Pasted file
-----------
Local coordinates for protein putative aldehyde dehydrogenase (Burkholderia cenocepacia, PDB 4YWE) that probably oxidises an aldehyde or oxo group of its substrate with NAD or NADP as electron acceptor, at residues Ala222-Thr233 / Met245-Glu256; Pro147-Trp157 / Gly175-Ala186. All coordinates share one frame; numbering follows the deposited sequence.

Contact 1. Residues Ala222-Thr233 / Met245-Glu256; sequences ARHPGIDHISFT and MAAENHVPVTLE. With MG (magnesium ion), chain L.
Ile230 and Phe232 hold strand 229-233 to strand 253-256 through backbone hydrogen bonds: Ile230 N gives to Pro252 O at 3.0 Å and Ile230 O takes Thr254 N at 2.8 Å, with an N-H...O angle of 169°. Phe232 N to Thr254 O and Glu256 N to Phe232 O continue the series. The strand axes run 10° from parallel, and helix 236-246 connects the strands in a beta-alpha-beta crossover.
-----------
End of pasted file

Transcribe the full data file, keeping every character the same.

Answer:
Local coordinates for protein putative aldehyde dehydrogenase (Burkholderia cenocepacia, PDB 4YWE) that probably oxidises an aldehyde or oxo group of its substrate with NAD or NADP as electron acceptor, at residues Ala222-Thr233 / Met245-Glu256; Pro147-Trp157 / Gly175-Ala186. All coordinates share one frame; numbering follows the deposited sequence.

Contact 1. Residues Ala222-Thr233 / Met245-Glu256; sequences ARHPGIDHISFT and MAAENHVPVTLE. With MG (magnesium ion), chain L.
Ile230 and Phe232 hold strand 229-233 to strand 253-256 through backbone hydrogen bonds: Ile230 N gives to Pro252 O at 3.0 Å and Ile230 O takes Thr254 N at 2.8 Å, with an N-H...O angle of 169°. Phe232 N to Thr254 O and Glu256 N to Phe232 O continue the series. The strand axes run 10° from parallel, and helix 236-246 connects the strands in a beta-alpha-beta crossover.